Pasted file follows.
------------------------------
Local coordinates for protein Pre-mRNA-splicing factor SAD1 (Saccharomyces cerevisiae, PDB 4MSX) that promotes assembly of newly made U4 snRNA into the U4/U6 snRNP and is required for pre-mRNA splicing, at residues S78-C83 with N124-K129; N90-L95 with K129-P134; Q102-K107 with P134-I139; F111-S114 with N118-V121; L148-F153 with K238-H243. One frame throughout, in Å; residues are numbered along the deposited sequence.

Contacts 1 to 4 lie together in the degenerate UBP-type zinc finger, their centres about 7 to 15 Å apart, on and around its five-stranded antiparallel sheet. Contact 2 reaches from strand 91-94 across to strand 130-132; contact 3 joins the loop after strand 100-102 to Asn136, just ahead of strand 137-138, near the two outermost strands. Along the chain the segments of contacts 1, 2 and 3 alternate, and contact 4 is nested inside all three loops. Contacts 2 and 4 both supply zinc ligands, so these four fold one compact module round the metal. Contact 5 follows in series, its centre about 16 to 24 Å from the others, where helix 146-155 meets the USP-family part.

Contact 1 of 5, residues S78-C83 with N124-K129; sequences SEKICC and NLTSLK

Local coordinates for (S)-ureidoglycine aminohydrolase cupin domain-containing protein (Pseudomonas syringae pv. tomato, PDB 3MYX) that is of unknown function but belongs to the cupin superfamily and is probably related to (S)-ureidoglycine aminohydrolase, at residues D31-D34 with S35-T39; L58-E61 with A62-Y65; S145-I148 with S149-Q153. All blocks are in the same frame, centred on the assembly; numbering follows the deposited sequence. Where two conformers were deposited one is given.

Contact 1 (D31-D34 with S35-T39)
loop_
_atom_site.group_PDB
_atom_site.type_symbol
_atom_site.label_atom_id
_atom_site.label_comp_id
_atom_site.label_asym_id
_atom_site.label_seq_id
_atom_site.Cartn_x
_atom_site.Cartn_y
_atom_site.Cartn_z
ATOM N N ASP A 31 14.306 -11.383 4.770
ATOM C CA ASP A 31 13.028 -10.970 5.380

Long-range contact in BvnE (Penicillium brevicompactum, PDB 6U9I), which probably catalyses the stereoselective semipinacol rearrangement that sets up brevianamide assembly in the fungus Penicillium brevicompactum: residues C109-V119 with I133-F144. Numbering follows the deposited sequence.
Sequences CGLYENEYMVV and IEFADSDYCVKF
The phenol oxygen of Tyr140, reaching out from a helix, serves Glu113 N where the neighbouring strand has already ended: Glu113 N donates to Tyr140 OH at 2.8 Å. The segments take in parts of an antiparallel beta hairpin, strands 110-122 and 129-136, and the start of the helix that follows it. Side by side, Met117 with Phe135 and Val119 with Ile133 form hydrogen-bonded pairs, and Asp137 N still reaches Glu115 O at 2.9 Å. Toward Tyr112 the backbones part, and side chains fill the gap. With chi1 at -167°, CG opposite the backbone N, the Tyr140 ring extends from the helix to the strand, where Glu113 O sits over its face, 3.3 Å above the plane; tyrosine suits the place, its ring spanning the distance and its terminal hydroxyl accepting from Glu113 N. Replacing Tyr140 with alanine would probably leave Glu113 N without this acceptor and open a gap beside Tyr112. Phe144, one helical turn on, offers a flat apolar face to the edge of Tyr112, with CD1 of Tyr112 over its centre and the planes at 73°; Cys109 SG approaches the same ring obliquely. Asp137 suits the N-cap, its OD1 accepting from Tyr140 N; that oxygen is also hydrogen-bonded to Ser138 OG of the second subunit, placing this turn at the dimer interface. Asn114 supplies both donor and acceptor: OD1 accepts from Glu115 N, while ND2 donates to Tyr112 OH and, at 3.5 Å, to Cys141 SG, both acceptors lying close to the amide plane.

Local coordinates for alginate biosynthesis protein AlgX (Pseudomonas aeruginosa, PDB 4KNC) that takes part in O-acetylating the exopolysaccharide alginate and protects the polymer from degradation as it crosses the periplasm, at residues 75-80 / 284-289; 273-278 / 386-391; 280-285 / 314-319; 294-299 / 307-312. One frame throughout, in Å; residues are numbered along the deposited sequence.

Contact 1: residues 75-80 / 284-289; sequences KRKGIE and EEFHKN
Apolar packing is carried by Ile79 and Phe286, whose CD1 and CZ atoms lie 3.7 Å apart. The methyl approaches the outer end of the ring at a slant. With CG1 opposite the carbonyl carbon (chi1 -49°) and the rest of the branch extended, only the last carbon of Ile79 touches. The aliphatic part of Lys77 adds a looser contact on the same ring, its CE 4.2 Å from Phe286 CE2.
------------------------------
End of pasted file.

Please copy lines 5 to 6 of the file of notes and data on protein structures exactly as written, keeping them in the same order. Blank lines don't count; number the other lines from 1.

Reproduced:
Contact 1 (D31-D34 with S35-T39)
loop_